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Use A Mortgage Calculator To Guide Your Home Equity Loan Decision
by Gerald Mason -
The difference between a home loan and a home equity loan lies mainly in that the home equity loan, also known as a second or even third mortgage, is issued at a higher interest rate. This interest rate is lower than you could expect to pay on a cred
The difference between a home loan and a home equity loan lies mainly in that the home equity loan, also known as a second or even third mortgage, is issued at a higher interest rate. This interest rate is lower than you could expect to pay on a credit card, but it will be still higher than the original interest rate.

Use a home equity mortgage calculator to see what releasing different percentages of your equity makes to the payments required. The mortgage calculator then allows you to compare whether this is the best course of action open to you.

The alternative which may be more attractive financially is refinancing your home completely. This is where the mortgage calculator can really work for you. There are a number of options when refinancing, especially if you have a substantial amount of equity in the home. By inputting these, one at a time, into a mortgage calculator you can create a list which will allow you to clearly see which option benefits you best.

Home equity loans often seem far more attractive to the home owner than they actually are. This is because the lender is hoping to seduce you into signing your property into his hands. Find out all the details and use your mortgage calculator. See if what you calculates matches what they want you to sign for. Later you may find that it wasn't such a good idea as your home suddenly becomes under threat of foreclosure because of some contractual obligation that you hadn't fully understood.

Only in extreme circumstances should you even consider a home equity loan that completely strips your property of any value over mortgage total. Keep your payments affordable by using the mortgage calculator and always factor in an additional percent or two on the interest rate.

Refinancing your home is a major step, but as with a first mortgage this is the only claim on your property. If you take out a home equity loan instead, then you will have an additional lender who has a financial stake in your home. If you decide that you much prefer the terms on the home equity loan, and the mortgage calculator seems to bring it well within your budget, then make sure you read the small print carefully.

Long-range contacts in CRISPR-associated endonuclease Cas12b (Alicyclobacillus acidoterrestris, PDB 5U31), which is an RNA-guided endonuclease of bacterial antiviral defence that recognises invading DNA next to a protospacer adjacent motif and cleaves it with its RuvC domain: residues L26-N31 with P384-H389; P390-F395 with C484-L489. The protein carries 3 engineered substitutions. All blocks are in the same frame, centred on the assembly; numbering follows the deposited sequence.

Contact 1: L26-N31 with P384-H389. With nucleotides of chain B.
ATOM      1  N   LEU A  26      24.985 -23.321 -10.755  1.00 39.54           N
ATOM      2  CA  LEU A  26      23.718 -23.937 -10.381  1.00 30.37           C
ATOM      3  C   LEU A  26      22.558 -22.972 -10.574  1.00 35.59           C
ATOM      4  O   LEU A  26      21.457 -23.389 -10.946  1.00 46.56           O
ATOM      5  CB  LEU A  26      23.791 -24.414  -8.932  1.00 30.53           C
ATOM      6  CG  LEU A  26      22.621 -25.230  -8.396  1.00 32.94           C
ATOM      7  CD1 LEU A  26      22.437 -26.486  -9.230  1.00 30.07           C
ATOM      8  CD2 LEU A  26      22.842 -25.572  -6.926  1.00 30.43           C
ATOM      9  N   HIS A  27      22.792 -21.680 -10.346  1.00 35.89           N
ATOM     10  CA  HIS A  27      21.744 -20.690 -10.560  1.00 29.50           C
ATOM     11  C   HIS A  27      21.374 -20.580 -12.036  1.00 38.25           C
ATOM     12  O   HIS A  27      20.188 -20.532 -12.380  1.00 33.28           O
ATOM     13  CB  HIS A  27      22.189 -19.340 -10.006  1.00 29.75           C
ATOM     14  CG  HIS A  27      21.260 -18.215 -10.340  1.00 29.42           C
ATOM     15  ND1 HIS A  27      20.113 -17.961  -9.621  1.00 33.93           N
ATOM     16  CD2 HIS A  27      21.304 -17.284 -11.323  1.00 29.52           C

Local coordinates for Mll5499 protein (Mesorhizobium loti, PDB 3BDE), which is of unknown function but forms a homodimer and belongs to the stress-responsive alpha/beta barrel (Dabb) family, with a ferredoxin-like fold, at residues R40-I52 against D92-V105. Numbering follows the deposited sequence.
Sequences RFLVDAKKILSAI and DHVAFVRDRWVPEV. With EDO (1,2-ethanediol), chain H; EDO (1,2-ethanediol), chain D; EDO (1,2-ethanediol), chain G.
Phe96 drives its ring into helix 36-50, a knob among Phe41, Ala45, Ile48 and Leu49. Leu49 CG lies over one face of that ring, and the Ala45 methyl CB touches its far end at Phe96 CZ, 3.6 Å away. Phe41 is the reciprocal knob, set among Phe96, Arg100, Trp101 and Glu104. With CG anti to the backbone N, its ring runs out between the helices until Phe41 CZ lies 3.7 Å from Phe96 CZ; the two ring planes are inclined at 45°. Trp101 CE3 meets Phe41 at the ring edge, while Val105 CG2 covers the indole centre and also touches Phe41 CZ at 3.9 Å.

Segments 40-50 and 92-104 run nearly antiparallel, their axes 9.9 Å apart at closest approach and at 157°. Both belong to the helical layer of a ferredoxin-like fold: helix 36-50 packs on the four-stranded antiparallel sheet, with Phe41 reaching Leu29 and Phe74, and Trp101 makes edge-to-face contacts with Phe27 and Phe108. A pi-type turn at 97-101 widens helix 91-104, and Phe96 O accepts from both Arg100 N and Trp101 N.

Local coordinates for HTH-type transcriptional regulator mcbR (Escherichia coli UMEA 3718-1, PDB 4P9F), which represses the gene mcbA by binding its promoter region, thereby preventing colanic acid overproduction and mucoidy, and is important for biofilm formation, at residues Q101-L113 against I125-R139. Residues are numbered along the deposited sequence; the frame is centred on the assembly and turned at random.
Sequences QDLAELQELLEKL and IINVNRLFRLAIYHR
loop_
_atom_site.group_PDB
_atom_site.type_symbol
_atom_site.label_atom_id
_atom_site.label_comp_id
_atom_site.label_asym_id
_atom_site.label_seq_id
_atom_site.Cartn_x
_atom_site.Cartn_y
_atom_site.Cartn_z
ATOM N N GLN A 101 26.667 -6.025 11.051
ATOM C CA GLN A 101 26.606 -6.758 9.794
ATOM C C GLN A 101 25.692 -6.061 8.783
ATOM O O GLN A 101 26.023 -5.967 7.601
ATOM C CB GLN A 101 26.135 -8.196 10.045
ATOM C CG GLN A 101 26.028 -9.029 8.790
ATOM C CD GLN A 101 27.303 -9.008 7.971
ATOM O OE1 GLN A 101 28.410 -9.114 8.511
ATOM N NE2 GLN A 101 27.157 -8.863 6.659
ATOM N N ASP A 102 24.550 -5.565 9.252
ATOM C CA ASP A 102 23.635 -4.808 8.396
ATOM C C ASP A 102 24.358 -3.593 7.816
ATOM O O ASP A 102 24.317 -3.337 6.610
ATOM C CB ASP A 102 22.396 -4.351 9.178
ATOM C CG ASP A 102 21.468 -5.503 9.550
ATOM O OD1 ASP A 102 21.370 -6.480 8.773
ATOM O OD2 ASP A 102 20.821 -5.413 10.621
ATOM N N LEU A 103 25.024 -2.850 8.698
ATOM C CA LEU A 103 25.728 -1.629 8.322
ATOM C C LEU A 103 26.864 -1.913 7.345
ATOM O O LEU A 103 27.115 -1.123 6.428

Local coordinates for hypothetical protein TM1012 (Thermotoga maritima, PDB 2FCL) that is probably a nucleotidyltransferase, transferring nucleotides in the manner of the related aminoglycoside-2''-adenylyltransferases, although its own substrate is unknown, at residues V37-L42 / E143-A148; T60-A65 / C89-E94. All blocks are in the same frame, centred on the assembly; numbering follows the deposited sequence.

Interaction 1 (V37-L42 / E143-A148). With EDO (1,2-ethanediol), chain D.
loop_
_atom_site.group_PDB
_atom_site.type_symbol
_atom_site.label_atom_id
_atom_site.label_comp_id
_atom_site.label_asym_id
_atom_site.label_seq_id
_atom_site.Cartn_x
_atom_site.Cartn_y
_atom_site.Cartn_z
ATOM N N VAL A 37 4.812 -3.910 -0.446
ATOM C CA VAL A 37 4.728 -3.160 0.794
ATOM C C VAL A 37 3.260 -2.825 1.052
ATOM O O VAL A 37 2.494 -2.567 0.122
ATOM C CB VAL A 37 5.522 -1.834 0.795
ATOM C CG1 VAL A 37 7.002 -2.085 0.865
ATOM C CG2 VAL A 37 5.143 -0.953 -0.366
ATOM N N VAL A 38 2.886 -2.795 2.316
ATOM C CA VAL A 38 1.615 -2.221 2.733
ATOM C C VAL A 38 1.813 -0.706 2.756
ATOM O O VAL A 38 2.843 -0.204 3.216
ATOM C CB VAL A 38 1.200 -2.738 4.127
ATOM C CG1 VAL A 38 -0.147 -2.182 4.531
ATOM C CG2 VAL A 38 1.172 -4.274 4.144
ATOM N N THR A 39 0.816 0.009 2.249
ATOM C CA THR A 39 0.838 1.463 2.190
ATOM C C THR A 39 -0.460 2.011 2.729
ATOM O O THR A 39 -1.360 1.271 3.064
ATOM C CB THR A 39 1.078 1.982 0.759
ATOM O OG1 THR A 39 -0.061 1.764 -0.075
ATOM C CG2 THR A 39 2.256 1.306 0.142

You need to know what the payments are for: are they just interest which will leave a large capital balance payable at a later date, for example? Make sure you can afford these additional monthly payments.

Here are a few don'ts that will help you in the long run:

* Don't lie to yourself or your mortgage calculator.

* Don't over-estimate your income under any circumstances; treat overtime money as "extra" if possible, and not part of your usual salary.

*Don't over-estimate the equity in your home in the mortgage calculator. This can lead to false hopes which your property appraiser will quickly dispel.

If you are hoping to use the released capital to make home improvements, these should add value to your property. Look into this carefully to find out approximately how much you'll be increasing your property's value before committing to either the loan or having the work carried out. Failure to carry out the work means you are still responsible for the loan, but that you have not created any new equity.

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